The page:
Andreotti: When I talk about humility, it is about sitting at the edge, understanding the limits of knowing, not only of our own knowledge, the limits of knowing itself, the limits of making sense of the world — understanding that it’s possible to reason with other senses. Although we see ourselves as individuated or as individuals, we are interwoven with everything else. If we are going to engage with the world in change-making, it would be important to both understand the contradictions and paradoxes of our own ways of knowing, but also to sit at the edge of the way of being that engendered this way of knowing so that we can engage with the world without trying to project our delusions onto the world itself, without trying to over-determine both the direction and how the relationship should happen. So, starting from a place of not knowing and engaging with the world as if we are not individuals, as we inhibit each other in multiple temporalities, and taking responsibility for this form of engagement, I think, for me, is what humility entails.
If we are able to be humble and accept that we exist as a part of a much larger society and ecosystem, how do we then go about creating systems change?
Andreotti: A system rises, peaks, and starts its decline. And, generally, when a system is in decline, a lot of people want to walk out from that system. This is the work of Debra Friesen. But one important thing to remember when we are walking out is that we can’t create a different system from the hot ashes of the system that hasn’t yet cooled down. In many alternative movements, people want results straight away. They want to substitute the system that they had before for something that they already know that they can control. This is just again a replacement of the securities that were promised by the system, the other system, and now these promises are perceived as broken. But what if we understand the promises of the systems as unrealistic from the outset and start to look for other securities? In that sense, what we need is not to replace it straight away, because we can’t, basically. We will end up reproducing the old system whether we like it or not. But what if what we need to do is experimentation? If we want to experiment, we need to start from a place of not knowing, because otherwise it’s not an experiment, it’s you trying to engineer something. But if it is an experiment, you are kind of doing it, you are designing something that you know is going to fail, and the learning from this failure is the most important thing.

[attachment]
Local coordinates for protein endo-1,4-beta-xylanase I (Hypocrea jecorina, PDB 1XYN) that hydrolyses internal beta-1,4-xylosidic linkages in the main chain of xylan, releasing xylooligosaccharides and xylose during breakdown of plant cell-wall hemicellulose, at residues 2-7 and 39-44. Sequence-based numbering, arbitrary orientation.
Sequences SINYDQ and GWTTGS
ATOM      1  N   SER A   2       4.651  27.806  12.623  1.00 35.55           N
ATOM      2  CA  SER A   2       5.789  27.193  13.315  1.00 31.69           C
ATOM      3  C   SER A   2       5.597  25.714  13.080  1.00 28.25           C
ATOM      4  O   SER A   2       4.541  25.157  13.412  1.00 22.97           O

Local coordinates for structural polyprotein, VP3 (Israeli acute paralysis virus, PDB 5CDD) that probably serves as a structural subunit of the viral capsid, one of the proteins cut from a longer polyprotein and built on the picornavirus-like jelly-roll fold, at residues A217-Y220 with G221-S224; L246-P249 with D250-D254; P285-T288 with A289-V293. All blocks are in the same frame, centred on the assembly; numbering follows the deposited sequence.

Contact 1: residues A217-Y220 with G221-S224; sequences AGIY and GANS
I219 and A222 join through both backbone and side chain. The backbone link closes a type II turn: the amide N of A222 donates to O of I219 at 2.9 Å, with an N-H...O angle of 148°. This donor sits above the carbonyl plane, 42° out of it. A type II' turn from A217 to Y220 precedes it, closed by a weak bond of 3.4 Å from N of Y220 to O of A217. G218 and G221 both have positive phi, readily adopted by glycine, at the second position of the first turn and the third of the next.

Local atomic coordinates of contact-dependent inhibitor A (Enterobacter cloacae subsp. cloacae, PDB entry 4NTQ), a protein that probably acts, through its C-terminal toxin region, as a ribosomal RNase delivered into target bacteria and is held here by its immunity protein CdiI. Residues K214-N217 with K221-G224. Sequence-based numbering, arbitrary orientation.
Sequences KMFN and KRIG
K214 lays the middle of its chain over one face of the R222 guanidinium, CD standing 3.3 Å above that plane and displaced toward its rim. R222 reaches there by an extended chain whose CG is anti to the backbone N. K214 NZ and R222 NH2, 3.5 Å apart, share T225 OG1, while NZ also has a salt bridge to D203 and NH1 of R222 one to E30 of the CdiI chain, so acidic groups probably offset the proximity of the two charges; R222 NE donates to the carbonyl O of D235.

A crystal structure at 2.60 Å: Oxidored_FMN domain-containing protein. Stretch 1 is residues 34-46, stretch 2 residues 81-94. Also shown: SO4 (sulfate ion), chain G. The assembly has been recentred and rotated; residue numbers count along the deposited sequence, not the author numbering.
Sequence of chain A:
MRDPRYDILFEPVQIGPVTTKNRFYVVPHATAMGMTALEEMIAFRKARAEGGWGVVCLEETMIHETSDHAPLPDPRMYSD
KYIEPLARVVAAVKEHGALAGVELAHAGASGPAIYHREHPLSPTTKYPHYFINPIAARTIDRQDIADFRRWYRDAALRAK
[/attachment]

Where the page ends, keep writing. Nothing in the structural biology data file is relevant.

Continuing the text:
How do you go about making sure that you fail in the right way?
Andreotti: The same way that a new system cannot be built on the hot ashes of the old, the role of improvisation here is that the difficulties that we face — this sitting at the limits of what is perceived as possible of what we know, the learning that can take place in that space, through failure — becomes a fertilizer for something else that happens when these ashes cool down, the ashes of the old system. What I think is important here is not to see failure as failure. Failure is also success. It’s success in terms of the learning that it generates — for the possibility that it opens, in terms of the new world that it can create. As a researcher, for example, in an experiment, if I keep doing the same experiment, with the same results, it becomes not only a waste of energy, but, because I’m not deriving any learning out of it, also boring! There is a sense of it in this experimentation and improvisation, that in order for it to be fulfilling, and rewarding, and exciting, and fun even, it needs to be learning. And it needs to be learning from failure. And it needs to make mistakes too! It’s part of the process.